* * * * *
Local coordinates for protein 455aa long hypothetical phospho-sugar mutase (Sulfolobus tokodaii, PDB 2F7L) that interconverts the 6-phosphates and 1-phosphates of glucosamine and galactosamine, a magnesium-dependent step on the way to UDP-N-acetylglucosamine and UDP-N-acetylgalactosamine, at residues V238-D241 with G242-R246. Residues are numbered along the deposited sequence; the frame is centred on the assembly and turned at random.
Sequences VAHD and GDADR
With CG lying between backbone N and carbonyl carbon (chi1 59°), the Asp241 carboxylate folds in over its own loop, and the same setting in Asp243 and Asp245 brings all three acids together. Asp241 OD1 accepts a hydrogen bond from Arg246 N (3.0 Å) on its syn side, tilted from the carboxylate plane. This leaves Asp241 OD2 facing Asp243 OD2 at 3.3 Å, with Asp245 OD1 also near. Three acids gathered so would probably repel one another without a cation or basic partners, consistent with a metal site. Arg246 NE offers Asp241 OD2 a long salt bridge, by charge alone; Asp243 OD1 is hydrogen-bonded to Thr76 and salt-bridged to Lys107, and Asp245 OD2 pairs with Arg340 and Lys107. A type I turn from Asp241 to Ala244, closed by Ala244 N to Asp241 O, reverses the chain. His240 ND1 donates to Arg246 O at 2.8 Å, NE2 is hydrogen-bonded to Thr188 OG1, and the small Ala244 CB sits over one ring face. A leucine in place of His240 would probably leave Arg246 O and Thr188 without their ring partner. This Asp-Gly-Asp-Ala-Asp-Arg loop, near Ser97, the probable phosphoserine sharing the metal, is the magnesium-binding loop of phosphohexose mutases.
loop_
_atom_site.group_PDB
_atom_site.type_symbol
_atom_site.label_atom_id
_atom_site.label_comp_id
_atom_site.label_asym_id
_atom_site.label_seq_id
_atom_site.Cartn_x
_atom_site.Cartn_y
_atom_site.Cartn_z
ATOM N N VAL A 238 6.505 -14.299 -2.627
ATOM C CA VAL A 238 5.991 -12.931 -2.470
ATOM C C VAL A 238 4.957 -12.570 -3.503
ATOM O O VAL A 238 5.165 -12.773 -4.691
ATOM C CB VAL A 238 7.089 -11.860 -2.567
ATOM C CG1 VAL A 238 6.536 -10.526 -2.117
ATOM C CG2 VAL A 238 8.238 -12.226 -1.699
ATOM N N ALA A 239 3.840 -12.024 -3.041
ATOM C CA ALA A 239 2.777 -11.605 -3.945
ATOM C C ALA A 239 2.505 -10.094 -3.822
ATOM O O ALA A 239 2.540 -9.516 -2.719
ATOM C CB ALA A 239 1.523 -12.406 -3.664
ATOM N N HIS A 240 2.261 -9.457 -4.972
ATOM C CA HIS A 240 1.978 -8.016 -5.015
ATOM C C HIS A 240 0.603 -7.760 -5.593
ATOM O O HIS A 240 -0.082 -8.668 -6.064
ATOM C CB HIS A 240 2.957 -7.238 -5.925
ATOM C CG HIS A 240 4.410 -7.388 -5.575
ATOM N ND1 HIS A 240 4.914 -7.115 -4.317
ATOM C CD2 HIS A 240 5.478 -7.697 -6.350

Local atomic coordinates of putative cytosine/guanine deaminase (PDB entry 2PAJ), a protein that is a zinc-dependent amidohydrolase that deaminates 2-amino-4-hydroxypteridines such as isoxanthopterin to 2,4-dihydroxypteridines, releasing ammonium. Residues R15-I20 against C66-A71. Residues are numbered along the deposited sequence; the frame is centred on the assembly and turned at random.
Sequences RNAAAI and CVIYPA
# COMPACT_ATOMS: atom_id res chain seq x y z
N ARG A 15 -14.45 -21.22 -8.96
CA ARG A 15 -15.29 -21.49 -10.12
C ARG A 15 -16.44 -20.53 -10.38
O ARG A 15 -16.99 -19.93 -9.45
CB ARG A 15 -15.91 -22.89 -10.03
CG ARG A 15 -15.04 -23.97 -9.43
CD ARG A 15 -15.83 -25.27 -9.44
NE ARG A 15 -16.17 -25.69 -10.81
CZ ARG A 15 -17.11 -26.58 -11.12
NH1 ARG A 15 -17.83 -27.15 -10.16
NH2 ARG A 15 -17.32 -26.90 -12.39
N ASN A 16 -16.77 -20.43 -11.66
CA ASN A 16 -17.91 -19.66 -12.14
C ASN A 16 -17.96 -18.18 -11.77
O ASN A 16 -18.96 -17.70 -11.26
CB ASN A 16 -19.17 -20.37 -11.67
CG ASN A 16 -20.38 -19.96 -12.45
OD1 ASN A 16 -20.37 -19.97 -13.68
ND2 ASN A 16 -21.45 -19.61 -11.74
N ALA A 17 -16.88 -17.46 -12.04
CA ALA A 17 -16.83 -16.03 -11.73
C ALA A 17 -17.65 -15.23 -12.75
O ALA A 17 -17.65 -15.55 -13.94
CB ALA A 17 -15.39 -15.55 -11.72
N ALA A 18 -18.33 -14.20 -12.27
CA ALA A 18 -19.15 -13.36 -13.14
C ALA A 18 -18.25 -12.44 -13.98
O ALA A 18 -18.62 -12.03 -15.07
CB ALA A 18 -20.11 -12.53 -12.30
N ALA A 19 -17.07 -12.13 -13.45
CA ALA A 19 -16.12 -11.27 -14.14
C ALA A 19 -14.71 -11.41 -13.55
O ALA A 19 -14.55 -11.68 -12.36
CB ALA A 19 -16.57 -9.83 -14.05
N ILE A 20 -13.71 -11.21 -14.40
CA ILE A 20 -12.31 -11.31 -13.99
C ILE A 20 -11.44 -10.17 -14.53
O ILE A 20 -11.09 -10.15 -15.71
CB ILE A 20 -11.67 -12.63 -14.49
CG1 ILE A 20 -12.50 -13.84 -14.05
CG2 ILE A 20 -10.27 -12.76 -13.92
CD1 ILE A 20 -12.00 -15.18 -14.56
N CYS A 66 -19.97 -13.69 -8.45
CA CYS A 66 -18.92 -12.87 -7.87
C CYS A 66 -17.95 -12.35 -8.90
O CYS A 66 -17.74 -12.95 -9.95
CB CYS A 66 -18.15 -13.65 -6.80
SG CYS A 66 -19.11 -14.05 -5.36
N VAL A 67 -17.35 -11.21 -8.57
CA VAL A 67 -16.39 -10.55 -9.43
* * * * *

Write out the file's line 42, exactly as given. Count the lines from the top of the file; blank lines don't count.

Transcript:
CG ARG A 15 -15.04 -23.97 -9.43